Have you ever thought that when you see someone post on social media about how amazing things are going for them with work, kid(s), relationships, etc., with an edge of sarcasm in your thought/words? I unfortunately feel as though it's possible that my struggle with NOT thinking that from time-to-time has increased since becoming a mom.
For instance, recently, a friend posted how their son, who is less than 2 months old, is in 9 month clothing... my son is 16 months old and is in 9 month clothing, too.
Another friend whose child is slightly older than mine has quite the vocabulary and is very mobile; my son has Mama and Dada down, says "Ma" on occasion when he wants more of something and just this week has started saying things that sounds pretty close to "towel" and "bubble," respectively, and now we are working on making associations with what those words mean. And at 16 months, he is finally learning to crawl forward and can cruise the furniture, if we stand him up next to it.
Let me pause here to share some background information: my son is notably smaller in size than every one of his peers and has had a life of low weight gain to date. He was nursed exclusively until about 8 months (we tried food at 6, but he wasn't very interested) and I'm still nursing on demand when I'm home now that he is 16 months old (he is eating quite a bit more at this point, thankfully). We have undergone many visits with the Family Practitioner and various specialists, to determine if there's a reason, besides our genetics of both being from small families on every side, to point to why his weight (and height for that matter) haven't yet hit a stride of steady and consistent gain over time.
While we continue to seek answers (although our guts have always been that we don't suspect that there is anything besides a possible food and/or environmental allergy that we have not yet discovered), we have learned that our experience of parenting is so much different than most parents that we know. Because of this, we have kind of been "hermits" and only shared some of these struggles with a few trusted friends. My sweet and wonderful son also receives free in-home early intervention therapy to work on the developmental delays that correlate with his small size (gross and fine motor, primarily) and we have taken him a number of times to clinic-based physical/sensory therapy (challenges with self-feeding and tactile defensiveness) and occasional speech therapy since January (again, the self-feeding delay, now more on speech and overall communication). He is truly such a joy and blessing, these challenges included.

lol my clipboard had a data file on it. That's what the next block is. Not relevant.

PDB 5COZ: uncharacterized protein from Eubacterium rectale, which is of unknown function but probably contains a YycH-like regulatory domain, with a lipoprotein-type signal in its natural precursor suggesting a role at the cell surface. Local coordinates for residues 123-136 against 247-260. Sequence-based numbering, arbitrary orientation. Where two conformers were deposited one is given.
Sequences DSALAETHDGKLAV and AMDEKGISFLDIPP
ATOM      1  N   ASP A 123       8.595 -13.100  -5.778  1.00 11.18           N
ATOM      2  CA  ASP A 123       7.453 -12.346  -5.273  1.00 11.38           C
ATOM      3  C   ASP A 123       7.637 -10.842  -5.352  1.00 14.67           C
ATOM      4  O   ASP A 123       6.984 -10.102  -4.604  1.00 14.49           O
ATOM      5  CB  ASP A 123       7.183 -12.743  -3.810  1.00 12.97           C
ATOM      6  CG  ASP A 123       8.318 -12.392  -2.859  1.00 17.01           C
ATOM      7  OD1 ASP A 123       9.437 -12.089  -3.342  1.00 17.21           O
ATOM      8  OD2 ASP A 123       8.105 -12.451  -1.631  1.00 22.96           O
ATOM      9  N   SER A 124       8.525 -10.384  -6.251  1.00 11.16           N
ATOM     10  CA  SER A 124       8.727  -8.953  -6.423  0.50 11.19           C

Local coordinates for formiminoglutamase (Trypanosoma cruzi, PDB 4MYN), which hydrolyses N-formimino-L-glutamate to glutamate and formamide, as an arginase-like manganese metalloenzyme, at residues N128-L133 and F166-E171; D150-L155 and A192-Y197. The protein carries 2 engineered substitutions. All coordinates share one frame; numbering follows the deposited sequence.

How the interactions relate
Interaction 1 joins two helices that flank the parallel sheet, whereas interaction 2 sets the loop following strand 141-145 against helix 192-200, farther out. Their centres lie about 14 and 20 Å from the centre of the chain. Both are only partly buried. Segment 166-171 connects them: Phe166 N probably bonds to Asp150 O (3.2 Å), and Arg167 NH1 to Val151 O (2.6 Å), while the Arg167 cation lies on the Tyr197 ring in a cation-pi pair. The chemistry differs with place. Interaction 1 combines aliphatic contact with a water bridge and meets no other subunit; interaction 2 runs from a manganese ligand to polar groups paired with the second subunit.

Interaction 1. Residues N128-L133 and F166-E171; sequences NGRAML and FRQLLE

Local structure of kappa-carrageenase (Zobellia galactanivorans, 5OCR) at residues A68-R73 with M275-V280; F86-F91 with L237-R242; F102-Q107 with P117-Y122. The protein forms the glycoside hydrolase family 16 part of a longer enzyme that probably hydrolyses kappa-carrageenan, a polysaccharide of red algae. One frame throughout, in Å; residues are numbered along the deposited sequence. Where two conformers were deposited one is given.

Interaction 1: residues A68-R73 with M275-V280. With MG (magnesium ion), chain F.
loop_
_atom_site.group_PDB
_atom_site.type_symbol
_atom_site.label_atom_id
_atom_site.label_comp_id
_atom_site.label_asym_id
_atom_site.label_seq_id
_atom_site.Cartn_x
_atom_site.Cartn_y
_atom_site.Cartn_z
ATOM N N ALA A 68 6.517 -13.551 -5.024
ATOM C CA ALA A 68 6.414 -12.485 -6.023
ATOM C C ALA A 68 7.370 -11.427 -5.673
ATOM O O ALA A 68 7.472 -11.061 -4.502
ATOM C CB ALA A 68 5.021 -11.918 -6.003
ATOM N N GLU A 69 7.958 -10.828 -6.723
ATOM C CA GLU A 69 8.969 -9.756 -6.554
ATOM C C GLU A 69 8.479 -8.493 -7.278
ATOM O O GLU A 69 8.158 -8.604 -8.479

Back to my original line of thinking, I do have off-days, and on those days I often find that my reaction of "Must.Be.Nice." is in higher frequency. I have learned to realize that this response points me to what the real issues are. Not the least of these are my pride, my unnecessary defensiveness, lack of focus on gratitude and the "anxiety hot-spot" that triggers anxious thoughts and unrealistic responses/expectations and difficulty recognizing reality, to things I would otherwise not be bothered by (thank you to my therapist for helping me realize this connection, so I don't feel like such a crazy person).
I have sometimes struggled with jealousy of how nice it must be not to have to drive your kid all over town trying to uncover clues that may possibly point to some underlying cause. Or it may not. Or bitterness regarding how the medical field works, no offense intended to care providers at all, I just wish I understood how to navigate better. I also know that there are parents who have to see many more specialists and make many more visits and spend many more thousands of dollars caring for their children - it's just that I don't really know any of those people, so the reality seems hard to grasp. What ends up happening is I feel that I can't really talk about it, because it's not serious enough for a diagnosis (yet) and it's not small enough to ignore. And there's also the part where most people have no clue how to respond to such things and often say things that (although well-meaning) are hurtful and perpetuate rather than provide a moment of relief or support in our challenges. I also struggle with many other components, wondering if we should have or could have done things differently at such-and-such a time and be somewhere with more answers, and have to remind myself that I can't go back and change that now. I can use those thoughts to help navigate going forward, but there is no point in dwelling on what could have been.
There are lots of lessons I am learning, some thanks (again) to my wonderful therapist, with whom I have talked a handful of times, and many through prayer and being willing to ask God what He thinks about all of this (and my reactions and responses to our challenges). Here are a few of the things I'm learning and looking to God to help me with, maybe they can be a source of encouragement to you...